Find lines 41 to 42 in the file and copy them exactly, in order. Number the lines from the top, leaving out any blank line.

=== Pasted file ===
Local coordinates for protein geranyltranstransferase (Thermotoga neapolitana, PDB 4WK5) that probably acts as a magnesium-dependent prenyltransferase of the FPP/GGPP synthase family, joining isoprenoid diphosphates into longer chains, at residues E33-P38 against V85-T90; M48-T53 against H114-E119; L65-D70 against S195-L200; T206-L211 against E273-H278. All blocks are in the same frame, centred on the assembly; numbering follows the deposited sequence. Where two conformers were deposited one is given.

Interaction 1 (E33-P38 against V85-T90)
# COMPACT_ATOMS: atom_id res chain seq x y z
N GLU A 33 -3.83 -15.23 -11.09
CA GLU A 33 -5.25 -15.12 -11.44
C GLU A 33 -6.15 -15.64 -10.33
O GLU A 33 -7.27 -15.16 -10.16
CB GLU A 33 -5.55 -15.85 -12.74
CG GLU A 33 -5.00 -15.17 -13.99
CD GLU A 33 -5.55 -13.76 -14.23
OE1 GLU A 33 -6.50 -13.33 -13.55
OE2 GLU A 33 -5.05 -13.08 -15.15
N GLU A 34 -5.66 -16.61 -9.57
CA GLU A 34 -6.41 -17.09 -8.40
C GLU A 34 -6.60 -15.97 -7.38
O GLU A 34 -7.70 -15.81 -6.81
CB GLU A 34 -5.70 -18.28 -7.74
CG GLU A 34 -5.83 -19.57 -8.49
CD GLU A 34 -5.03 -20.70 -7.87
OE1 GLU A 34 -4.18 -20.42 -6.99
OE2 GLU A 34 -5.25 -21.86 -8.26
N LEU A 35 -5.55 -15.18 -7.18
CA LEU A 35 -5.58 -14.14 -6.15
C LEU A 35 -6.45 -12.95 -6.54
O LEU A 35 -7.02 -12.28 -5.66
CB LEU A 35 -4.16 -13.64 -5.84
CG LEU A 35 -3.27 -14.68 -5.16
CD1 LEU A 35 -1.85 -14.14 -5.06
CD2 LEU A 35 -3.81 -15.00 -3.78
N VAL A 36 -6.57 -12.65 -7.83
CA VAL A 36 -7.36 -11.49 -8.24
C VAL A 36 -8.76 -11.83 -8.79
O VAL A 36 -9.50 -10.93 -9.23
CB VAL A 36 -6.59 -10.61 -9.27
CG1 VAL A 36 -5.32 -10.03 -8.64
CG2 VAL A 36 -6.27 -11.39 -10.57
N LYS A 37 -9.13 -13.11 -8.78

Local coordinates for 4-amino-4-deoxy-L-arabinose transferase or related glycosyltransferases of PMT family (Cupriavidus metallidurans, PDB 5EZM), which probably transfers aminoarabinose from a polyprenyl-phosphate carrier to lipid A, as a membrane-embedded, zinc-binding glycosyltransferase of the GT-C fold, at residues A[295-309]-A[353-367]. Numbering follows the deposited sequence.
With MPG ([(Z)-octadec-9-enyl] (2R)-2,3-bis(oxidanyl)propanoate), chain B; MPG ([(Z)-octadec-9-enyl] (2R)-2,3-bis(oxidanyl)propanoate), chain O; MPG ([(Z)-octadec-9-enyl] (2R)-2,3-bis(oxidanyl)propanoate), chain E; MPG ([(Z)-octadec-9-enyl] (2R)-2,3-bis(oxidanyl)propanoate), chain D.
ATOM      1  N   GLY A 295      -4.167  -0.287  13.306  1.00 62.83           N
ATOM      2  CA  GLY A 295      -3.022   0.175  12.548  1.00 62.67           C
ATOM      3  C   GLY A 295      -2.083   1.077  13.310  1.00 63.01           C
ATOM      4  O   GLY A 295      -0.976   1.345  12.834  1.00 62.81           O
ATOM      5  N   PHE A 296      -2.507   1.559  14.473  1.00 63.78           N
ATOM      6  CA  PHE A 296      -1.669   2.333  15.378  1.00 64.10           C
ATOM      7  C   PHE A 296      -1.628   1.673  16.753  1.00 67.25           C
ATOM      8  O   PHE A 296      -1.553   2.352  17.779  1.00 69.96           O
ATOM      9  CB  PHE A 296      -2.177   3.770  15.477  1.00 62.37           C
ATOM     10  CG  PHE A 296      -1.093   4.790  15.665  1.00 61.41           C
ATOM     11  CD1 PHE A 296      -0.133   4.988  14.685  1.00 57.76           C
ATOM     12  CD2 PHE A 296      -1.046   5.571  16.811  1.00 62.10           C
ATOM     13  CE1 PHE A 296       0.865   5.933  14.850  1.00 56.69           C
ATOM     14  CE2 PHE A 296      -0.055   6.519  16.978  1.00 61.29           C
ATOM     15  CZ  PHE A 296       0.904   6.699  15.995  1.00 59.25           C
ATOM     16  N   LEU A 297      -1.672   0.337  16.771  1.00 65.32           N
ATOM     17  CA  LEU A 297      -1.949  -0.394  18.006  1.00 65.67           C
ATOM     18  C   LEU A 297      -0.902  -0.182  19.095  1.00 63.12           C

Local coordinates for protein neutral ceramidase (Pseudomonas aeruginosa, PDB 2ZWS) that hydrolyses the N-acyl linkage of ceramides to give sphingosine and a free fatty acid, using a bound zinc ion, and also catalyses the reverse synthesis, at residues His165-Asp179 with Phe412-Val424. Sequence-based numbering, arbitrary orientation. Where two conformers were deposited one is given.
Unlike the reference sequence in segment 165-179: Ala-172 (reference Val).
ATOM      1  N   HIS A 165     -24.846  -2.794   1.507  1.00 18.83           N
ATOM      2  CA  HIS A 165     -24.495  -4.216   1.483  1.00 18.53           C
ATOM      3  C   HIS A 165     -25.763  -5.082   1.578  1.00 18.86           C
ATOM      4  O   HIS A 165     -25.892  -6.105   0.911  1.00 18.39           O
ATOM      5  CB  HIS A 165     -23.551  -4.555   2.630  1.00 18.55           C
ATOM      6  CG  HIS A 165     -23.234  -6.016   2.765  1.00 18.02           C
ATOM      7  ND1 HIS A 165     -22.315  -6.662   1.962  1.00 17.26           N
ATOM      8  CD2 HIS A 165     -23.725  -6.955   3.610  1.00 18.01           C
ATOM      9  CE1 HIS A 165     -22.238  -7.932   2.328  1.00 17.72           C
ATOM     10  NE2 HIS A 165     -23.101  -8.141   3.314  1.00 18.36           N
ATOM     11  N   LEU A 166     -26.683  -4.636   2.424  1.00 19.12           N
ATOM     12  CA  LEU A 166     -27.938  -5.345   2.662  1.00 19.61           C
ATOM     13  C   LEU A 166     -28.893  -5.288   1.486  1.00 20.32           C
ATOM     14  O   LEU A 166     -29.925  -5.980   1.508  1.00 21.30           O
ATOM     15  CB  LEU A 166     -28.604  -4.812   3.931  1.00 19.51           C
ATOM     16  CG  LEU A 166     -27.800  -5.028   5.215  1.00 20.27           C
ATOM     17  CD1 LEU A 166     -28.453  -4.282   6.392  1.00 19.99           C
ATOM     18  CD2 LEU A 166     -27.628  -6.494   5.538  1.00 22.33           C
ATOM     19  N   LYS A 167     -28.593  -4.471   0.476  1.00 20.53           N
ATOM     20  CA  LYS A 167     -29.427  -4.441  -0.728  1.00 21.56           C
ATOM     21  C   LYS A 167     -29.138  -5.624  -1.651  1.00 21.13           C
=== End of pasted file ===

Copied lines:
ATOM      2  CA  GLY A 295      -3.022   0.175  12.548  1.00 62.67           C
ATOM      3  C   GLY A 295      -2.083   1.077  13.310  1.00 63.01           C